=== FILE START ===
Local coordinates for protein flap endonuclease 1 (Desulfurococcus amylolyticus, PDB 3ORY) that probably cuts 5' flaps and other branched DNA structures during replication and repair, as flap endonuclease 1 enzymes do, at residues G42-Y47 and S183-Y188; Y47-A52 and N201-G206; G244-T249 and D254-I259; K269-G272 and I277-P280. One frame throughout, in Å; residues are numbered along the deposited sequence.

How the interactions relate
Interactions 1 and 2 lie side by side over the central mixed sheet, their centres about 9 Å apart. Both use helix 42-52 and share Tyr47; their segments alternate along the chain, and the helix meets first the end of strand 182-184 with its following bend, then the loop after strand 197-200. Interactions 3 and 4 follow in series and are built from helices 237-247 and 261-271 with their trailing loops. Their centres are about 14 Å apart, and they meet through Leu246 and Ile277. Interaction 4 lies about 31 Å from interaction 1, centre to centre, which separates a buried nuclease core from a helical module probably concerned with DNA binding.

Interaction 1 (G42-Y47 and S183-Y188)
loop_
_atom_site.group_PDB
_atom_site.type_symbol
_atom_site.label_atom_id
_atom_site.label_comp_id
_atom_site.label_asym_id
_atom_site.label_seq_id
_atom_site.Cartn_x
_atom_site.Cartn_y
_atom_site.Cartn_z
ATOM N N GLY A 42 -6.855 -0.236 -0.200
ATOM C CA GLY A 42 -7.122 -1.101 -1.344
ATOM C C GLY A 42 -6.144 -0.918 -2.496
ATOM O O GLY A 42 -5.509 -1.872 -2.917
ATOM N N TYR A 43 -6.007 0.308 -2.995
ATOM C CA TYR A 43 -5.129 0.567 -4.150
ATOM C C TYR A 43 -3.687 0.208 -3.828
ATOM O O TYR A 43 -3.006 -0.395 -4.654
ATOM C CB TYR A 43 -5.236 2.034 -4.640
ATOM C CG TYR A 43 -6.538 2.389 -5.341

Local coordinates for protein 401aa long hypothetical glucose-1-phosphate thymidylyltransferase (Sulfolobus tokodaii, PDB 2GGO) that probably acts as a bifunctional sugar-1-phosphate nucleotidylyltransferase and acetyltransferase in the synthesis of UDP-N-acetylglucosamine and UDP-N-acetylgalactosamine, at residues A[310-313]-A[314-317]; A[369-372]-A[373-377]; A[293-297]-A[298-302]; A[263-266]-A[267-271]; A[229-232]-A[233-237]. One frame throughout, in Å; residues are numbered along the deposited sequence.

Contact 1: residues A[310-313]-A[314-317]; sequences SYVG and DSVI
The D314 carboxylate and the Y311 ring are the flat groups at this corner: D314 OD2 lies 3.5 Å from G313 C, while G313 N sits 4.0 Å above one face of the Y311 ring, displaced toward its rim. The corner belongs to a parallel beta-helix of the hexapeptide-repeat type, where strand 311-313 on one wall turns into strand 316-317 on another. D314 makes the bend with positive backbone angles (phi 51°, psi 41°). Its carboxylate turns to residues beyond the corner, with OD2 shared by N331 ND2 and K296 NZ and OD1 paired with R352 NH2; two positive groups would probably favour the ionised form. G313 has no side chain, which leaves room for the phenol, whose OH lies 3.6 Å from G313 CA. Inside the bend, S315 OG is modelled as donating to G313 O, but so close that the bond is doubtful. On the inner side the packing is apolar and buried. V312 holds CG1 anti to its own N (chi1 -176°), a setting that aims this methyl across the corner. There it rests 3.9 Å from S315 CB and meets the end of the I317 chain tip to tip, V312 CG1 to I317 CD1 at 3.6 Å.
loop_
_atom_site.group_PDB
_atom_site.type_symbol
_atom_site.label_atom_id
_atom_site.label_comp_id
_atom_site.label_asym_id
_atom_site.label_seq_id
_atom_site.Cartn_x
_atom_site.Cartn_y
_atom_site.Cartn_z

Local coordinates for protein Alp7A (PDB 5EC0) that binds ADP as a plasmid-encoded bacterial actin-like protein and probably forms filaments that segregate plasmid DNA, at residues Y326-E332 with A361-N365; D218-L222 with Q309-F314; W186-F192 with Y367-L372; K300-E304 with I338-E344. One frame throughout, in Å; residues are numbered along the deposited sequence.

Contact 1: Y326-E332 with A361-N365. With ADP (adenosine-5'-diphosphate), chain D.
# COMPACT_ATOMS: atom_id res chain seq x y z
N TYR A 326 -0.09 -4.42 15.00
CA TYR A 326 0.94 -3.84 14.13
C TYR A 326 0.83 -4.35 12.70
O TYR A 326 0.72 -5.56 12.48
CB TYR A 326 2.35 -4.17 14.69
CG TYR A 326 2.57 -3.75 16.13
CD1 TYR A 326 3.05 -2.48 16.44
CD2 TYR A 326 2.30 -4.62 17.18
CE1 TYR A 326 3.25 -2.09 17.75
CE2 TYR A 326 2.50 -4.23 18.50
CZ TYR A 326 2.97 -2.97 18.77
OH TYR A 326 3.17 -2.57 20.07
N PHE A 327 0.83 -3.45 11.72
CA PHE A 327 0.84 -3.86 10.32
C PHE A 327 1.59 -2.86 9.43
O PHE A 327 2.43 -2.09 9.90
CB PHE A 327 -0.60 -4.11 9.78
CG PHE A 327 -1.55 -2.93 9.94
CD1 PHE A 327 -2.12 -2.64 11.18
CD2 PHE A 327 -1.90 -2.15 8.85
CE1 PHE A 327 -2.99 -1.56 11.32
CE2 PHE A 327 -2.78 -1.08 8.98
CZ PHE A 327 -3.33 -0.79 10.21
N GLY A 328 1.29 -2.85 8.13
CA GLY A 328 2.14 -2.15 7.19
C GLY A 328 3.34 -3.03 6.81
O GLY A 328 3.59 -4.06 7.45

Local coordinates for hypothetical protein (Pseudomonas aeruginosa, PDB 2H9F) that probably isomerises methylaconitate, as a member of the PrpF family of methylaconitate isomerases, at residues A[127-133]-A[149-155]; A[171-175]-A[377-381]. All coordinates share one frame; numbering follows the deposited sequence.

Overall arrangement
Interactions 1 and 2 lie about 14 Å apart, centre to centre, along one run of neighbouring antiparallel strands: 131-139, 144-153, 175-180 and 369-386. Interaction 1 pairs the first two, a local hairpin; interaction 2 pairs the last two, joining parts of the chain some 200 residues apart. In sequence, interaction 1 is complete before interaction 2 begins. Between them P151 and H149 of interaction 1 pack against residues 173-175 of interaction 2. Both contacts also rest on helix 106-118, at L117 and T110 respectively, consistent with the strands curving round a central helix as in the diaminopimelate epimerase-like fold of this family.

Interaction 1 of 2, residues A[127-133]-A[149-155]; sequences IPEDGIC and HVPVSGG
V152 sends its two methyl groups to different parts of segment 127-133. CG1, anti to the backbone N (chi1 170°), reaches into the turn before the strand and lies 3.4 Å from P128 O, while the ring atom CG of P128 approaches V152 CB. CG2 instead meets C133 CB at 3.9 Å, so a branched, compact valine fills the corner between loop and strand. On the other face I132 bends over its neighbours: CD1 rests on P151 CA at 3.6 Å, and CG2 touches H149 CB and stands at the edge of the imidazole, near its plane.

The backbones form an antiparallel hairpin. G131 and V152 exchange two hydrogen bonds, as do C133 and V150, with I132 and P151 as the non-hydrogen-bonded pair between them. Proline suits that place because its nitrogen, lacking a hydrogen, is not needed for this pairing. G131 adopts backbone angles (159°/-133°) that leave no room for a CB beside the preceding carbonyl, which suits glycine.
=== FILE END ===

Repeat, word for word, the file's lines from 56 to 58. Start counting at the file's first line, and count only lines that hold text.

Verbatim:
O PHE A 327 2.43 -2.09 9.90
CB PHE A 327 -0.60 -4.11 9.78
CG PHE A 327 -1.55 -2.93 9.94